| NEW YORK, Sept 4
NEW YORK, Sept 4 Take a disgraced reporter
desperate for a comeback and a tip about new evidence in the
assassination of U.S. President John F. Kennedy and you have
"The Kennedy Connection," a crime thriller written by a media
insider fascinated with one of the defining moments of American
Veteran American journalist R.G. Belsky's career includes
stints as metropolitan news editor at the New York Post
newspaper and managing editor of the New York Daily News, where
his latest work of fiction is set.
He spoke to Reuters about the inspiration for "The Kennedy
Connection," its colorful cast of journalists, and those
tantalizing "What if's?"
Q: Have you always been interested in the Kennedy
A: I am old enough that I was a freshman in college when JFK
was assassinated. It's clearly one of the three days of infamy
in America: Pearl Harbor, JFK and 9/11. The Kennedy
assassination was just one person and it is fascinating that it
had so much impact because, having been there, it really did
change history. I was always thinking about that. Years later in
the 1980s, I read Anthony Summers' book 'Conspiracy,' and it
kind of laid out all the facts. And I suddenly realized that I
questioned a lot.
I really am not a conspiracy nut! I just don't believe the
Warren Commission. I don't believe Lee Harvey Oswald did it on
his own. I don't know what happened. So when I wanted to write
the book, I thought, "What if?" What if I could say Lee Harvey
Oswald didn't do it? Writing fiction, that gave me a real
Q: How did you come up with the angle of Lee Harvey Oswald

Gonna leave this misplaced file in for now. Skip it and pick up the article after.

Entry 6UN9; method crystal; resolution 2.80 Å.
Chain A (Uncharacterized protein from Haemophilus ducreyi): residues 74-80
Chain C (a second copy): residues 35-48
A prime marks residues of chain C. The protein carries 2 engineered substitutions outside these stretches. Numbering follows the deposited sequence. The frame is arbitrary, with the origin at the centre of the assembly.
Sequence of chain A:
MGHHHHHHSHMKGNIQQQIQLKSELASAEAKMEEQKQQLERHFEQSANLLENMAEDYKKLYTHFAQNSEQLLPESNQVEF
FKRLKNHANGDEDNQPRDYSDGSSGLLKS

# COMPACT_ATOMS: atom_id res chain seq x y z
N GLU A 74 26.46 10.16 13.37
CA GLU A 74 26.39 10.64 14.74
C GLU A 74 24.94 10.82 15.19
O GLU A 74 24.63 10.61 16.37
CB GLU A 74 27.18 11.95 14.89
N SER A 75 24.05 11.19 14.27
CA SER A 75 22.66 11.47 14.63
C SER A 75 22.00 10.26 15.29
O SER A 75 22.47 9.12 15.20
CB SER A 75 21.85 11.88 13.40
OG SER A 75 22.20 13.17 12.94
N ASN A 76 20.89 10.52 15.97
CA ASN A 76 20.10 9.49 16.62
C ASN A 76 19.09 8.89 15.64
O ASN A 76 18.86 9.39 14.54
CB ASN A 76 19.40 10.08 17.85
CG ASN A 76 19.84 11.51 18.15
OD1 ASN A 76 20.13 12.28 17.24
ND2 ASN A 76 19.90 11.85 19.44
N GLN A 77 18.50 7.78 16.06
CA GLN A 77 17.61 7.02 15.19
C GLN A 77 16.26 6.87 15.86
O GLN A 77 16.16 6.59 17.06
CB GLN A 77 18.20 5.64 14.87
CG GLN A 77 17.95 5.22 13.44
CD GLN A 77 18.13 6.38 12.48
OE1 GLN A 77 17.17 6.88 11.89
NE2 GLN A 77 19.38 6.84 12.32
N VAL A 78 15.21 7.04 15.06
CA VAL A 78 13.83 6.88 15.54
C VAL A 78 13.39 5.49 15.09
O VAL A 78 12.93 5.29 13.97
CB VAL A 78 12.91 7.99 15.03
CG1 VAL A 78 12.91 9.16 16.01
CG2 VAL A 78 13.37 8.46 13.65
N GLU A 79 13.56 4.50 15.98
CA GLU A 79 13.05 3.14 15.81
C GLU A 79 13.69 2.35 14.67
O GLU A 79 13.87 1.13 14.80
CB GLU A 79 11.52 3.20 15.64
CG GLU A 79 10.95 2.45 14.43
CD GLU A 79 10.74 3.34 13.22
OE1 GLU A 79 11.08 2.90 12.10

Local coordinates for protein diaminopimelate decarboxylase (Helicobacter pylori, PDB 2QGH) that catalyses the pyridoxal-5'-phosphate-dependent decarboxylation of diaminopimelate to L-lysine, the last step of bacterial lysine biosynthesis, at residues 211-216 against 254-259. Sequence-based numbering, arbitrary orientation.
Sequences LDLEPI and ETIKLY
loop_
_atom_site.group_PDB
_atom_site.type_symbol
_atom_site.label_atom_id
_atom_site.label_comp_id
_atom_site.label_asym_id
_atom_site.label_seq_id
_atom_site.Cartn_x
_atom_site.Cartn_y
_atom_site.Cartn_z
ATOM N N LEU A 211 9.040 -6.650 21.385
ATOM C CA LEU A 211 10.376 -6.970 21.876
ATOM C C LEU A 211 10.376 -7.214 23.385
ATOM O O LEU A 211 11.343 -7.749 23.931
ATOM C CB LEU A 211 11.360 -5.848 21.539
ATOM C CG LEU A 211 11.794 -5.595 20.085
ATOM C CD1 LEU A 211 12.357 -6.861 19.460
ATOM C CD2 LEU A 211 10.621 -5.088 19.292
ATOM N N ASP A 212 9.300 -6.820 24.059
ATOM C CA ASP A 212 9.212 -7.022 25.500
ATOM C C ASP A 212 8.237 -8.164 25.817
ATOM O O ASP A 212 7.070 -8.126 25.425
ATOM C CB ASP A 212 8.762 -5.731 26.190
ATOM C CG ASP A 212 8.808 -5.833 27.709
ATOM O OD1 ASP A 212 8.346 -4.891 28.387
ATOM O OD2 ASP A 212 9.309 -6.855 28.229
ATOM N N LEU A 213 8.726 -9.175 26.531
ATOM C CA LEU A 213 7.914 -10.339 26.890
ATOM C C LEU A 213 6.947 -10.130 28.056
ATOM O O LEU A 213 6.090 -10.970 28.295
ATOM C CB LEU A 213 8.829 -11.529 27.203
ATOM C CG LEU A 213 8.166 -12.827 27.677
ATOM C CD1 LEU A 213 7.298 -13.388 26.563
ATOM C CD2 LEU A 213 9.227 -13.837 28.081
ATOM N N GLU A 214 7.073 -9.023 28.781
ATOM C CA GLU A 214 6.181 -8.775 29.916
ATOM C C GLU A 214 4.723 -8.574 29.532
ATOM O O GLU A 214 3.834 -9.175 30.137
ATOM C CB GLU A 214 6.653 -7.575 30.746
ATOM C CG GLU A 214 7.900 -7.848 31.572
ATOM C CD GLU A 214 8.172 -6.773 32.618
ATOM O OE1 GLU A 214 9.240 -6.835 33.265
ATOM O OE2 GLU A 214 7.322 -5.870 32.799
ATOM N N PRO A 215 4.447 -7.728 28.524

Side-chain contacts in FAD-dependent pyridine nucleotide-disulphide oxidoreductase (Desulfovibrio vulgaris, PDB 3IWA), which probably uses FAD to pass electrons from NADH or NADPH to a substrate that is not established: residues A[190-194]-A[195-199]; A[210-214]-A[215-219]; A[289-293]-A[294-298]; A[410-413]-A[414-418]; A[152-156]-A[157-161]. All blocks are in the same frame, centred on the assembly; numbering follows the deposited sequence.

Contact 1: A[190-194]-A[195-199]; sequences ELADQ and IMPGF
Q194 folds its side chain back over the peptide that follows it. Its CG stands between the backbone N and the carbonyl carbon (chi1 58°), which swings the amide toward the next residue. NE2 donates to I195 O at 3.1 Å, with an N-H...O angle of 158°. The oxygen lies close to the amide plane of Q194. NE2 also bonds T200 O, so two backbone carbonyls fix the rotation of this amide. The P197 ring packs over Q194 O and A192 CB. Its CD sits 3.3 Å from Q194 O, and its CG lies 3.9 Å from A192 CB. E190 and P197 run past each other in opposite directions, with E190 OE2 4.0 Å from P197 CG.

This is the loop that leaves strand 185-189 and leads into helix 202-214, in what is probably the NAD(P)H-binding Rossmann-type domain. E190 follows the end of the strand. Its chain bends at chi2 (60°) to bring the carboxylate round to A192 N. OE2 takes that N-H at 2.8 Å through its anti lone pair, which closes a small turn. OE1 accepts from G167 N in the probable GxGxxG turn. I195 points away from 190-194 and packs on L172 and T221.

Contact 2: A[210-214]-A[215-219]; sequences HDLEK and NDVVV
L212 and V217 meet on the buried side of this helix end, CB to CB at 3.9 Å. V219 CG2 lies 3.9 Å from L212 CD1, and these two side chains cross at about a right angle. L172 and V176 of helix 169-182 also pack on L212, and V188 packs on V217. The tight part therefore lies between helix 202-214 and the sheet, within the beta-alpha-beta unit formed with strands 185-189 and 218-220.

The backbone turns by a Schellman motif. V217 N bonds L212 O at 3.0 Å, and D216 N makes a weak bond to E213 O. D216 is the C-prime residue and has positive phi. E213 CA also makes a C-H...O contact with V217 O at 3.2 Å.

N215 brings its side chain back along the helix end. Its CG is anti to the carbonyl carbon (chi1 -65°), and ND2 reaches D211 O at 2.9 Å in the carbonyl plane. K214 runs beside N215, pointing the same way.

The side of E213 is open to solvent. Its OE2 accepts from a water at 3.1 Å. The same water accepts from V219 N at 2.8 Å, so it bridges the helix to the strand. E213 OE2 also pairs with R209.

having a secret son?
A: I loved the idea that Oswald had an affair and that there
was this kid who grows up and suddenly realizes he is the son of
the most infamous person in America. But the real impetus for me
was the 50th anniversary of the Kennedy assassination last year.
I have written mysteries and suspense stories before but as the
50th anniversary approached, I thought, "Wow, wouldn't it be
really good if I could have a bunch of murders in present-day
New York that somehow were pegged to the anniversary."
Q: You have written crime books before, based around a
newsroom, but for this book you created a new reporter. Why was
A: A number of my previous characters were women. I tended
to write women because they were more interesting. They had more
things they had to overcome (in the workplace). With this book,
I just came up with this reporter, Gil Malloy, and he is
basically a very talented, moral guy who screwed up. He goes one
step too far and it's wrong and he knows it's wrong. But his
desire to have the big story overcomes his common sense in that
one instance. And the book is about how as a journalist you can
do everything right but if you screw up once, you pay for it.
Q: Malloy talks at one point about the media being a more
forgiving place than it used to be, regarding plagiarism and
mistakes. Do you think that is true?
A: I do. I think partly because everything is so quick now.
When you made a mistake in a newspaper a long time ago, the
newspaper would sit out on the stands for 24 hours.
Q: You have worked for several news organizations, but it
seems like your heart is really with newspapers?
A: Yeah, yeah. I think it always will be. Part of it, I
suppose, is a generational thing. I am one of those people who
when I was 10 years old and people would say, "What do you want
to be? A fireman, a cowboy?" And I would say a newspaper
reporter. I had no idea why.
Working at a newspaper, there is something really pure and
noble about it and I try and convey that. A lot of people say,
it is (noble) if you work for the New York Times or the Wall
Street Journal. But at the New York Post, I met some of the most
talented, ethical, honest people I have ever met and the same at
the Daily News. ... My characters all have that same love for
newspapers - the drive to get the big story and the fun of
working in a newsroom every day.
(Reporting By Jill Serjeant; Editing by Patricia Reaney and